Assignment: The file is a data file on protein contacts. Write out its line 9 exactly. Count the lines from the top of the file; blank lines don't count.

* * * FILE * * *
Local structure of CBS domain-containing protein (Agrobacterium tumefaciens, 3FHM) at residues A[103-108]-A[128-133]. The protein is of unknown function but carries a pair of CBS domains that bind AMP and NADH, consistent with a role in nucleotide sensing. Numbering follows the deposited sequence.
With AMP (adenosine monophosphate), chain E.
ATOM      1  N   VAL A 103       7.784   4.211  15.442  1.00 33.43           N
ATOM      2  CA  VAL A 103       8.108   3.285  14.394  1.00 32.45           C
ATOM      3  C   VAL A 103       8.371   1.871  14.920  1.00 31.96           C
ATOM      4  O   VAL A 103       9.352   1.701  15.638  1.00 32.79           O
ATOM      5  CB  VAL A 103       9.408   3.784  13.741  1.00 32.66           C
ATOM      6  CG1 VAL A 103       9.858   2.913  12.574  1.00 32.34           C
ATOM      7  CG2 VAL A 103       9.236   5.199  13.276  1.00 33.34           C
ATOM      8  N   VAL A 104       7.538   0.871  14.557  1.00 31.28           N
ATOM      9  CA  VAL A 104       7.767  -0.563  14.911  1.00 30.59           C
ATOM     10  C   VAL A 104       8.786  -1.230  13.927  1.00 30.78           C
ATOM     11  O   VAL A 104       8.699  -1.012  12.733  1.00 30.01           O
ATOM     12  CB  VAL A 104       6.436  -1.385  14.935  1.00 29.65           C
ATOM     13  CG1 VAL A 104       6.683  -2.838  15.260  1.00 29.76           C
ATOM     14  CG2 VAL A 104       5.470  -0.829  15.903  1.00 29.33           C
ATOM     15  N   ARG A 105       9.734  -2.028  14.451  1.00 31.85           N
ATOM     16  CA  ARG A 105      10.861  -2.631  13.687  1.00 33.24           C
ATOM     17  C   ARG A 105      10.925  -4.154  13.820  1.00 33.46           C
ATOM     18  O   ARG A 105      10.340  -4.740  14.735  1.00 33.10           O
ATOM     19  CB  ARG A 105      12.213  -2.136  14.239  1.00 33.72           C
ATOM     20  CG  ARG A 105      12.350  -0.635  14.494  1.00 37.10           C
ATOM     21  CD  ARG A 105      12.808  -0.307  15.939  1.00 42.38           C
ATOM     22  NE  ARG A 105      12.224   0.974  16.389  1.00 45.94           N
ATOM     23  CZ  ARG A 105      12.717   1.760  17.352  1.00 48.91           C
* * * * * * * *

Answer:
ATOM      7  CG2 VAL A 103       9.236   5.199  13.276  1.00 33.34           C